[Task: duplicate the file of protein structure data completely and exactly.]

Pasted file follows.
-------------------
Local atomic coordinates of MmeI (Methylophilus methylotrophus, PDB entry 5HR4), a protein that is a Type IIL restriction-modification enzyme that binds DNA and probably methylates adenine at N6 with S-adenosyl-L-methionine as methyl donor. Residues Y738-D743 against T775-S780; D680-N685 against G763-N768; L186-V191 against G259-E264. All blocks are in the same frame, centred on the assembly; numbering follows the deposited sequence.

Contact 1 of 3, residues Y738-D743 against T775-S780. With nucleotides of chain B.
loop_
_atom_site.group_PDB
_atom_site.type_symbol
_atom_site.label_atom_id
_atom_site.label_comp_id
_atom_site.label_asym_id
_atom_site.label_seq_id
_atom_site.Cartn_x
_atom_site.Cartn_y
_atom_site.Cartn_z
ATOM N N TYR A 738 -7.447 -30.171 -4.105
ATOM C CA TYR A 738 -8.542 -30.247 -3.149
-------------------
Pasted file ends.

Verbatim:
Local atomic coordinates of MmeI (Methylophilus methylotrophus, PDB entry 5HR4), a protein that is a Type IIL restriction-modification enzyme that binds DNA and probably methylates adenine at N6 with S-adenosyl-L-methionine as methyl donor. Residues Y738-D743 against T775-S780; D680-N685 against G763-N768; L186-V191 against G259-E264. All blocks are in the same frame, centred on the assembly; numbering follows the deposited sequence.

Contact 1 of 3, residues Y738-D743 against T775-S780. With nucleotides of chain B.
loop_
_atom_site.group_PDB
_atom_site.type_symbol
_atom_site.label_atom_id
_atom_site.label_comp_id
_atom_site.label_asym_id
_atom_site.label_seq_id
_atom_site.Cartn_x
_atom_site.Cartn_y
_atom_site.Cartn_z
ATOM N N TYR A 738 -7.447 -30.171 -4.105
ATOM C CA TYR A 738 -8.542 -30.247 -3.149